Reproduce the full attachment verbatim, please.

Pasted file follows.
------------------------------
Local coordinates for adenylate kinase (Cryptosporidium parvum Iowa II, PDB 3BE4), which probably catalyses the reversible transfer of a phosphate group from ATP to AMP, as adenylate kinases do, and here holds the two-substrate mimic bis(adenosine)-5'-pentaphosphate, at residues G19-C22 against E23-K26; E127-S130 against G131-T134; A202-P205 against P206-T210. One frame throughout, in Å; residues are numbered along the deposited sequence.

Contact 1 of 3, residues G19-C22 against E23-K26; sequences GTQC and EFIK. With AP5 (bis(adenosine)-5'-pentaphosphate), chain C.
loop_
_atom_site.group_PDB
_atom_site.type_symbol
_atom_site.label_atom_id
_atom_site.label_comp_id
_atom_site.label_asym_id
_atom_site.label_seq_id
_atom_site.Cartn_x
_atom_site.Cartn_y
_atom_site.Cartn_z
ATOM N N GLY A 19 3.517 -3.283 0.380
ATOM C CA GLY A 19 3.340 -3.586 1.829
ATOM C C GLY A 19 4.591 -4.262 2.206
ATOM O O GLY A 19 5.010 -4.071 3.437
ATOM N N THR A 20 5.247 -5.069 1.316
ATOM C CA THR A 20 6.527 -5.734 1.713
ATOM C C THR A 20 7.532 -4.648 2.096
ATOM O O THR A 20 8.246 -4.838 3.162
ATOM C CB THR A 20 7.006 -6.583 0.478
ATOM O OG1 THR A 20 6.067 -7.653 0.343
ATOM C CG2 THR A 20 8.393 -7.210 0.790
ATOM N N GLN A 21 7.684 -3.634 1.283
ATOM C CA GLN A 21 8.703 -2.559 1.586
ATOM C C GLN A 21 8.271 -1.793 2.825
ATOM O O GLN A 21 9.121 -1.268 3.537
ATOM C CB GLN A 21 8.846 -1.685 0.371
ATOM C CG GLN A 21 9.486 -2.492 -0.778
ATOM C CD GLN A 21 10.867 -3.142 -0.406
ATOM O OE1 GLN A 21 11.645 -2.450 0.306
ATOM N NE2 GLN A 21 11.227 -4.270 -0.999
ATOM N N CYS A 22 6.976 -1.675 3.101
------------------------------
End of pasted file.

Local coordinates for adenylate kinase (Cryptosporidium parvum Iowa II, PDB 3BE4), which probably catalyses the reversible transfer of a phosphate group from ATP to AMP, as adenylate kinases do, and here holds the two-substrate mimic bis(adenosine)-5'-pentaphosphate, at residues G19-C22 against E23-K26; E127-S130 against G131-T134; A202-P205 against P206-T210. One frame throughout, in Å; residues are numbered along the deposited sequence.

Contact 1 of 3, residues G19-C22 against E23-K26; sequences GTQC and EFIK. With AP5 (bis(adenosine)-5'-pentaphosphate), chain C.
loop_
_atom_site.group_PDB
_atom_site.type_symbol
_atom_site.label_atom_id
_atom_site.label_comp_id
_atom_site.label_asym_id
_atom_site.label_seq_id
_atom_site.Cartn_x
_atom_site.Cartn_y
_atom_site.Cartn_z
ATOM N N GLY A 19 3.517 -3.283 0.380
ATOM C CA GLY A 19 3.340 -3.586 1.829
ATOM C C GLY A 19 4.591 -4.262 2.206
ATOM O O GLY A 19 5.010 -4.071 3.437
ATOM N N THR A 20 5.247 -5.069 1.316
ATOM C CA THR A 20 6.527 -5.734 1.713
ATOM C C THR A 20 7.532 -4.648 2.096
ATOM O O THR A 20 8.246 -4.838 3.162
ATOM C CB THR A 20 7.006 -6.583 0.478
ATOM O OG1 THR A 20 6.067 -7.653 0.343
ATOM C CG2 THR A 20 8.393 -7.210 0.790
ATOM N N GLN A 21 7.684 -3.634 1.283
ATOM C CA GLN A 21 8.703 -2.559 1.586
ATOM C C GLN A 21 8.271 -1.793 2.825
ATOM O O GLN A 21 9.121 -1.268 3.537
ATOM C CB GLN A 21 8.846 -1.685 0.371
ATOM C CG GLN A 21 9.486 -2.492 -0.778
ATOM C CD GLN A 21 10.867 -3.142 -0.406
ATOM O OE1 GLN A 21 11.645 -2.450 0.306
ATOM N NE2 GLN A 21 11.227 -4.270 -0.999
ATOM N N CYS A 22 6.976 -1.675 3.101